Diagnosing inborn errors of metabolism where protein glycosylation is defective.
Abnormal transferrin glycoforms are associated with inborn errors of protein glycosylation including the carbohydrate-deficient glycoprotein syndromes (CDG), galactosaemia and fructosaemia.They are also found in certain acquired conditions, such as alcohol dependency syndromes.
CDG is characterised by neurological involvement that can be associated with multivisceral abnormalities and is classified into Type 1 and Type 11 forms.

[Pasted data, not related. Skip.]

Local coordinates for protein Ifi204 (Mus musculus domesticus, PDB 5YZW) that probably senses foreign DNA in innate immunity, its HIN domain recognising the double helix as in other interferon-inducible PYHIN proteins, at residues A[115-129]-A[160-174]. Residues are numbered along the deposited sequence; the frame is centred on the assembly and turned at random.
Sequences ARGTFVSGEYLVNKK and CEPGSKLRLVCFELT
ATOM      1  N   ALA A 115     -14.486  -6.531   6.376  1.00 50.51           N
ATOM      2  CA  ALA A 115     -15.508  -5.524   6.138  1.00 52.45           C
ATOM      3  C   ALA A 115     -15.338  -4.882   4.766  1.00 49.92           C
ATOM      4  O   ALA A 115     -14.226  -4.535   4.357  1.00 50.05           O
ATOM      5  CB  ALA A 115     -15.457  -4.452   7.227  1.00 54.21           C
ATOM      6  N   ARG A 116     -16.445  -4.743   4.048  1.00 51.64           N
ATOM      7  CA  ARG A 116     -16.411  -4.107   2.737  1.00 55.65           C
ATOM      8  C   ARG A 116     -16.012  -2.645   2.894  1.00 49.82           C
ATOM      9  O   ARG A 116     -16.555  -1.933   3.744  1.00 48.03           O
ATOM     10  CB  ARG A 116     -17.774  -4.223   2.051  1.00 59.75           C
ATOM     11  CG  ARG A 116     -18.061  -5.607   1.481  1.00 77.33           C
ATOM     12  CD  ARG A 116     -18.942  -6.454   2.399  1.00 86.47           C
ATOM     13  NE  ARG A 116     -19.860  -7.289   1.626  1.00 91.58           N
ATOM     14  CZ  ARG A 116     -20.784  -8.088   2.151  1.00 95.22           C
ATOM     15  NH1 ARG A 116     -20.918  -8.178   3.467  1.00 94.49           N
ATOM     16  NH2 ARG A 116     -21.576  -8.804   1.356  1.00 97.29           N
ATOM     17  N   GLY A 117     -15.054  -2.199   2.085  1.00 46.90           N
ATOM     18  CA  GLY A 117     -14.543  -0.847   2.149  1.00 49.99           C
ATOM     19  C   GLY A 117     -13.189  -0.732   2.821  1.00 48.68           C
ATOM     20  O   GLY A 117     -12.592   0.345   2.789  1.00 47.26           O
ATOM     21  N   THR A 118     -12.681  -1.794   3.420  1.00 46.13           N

- CDG Type 1 – disrupted synthesis of the lipid- linked oligosaccharide precursor
- CDG Type 11 – malfunctioning of the trimming/ processing of protein-bound oligosaccharide chain.
In galactosaemia and fructosaemia the abnormal pattern reverts to normal in approximately 4-6 weeks of treatment.
Serum – SST or Plain (red top) Tube
Neuroimmunology and CSF Laboratory, UCL Queen Square Institute of Neurology, London
Note that the test is unreliable in detecting inborn errors of protein glycosylation in neonates younger than 1 month, owing to the confounding influence of transferrin of maternal origin and in neonates who have recently received a transfusion.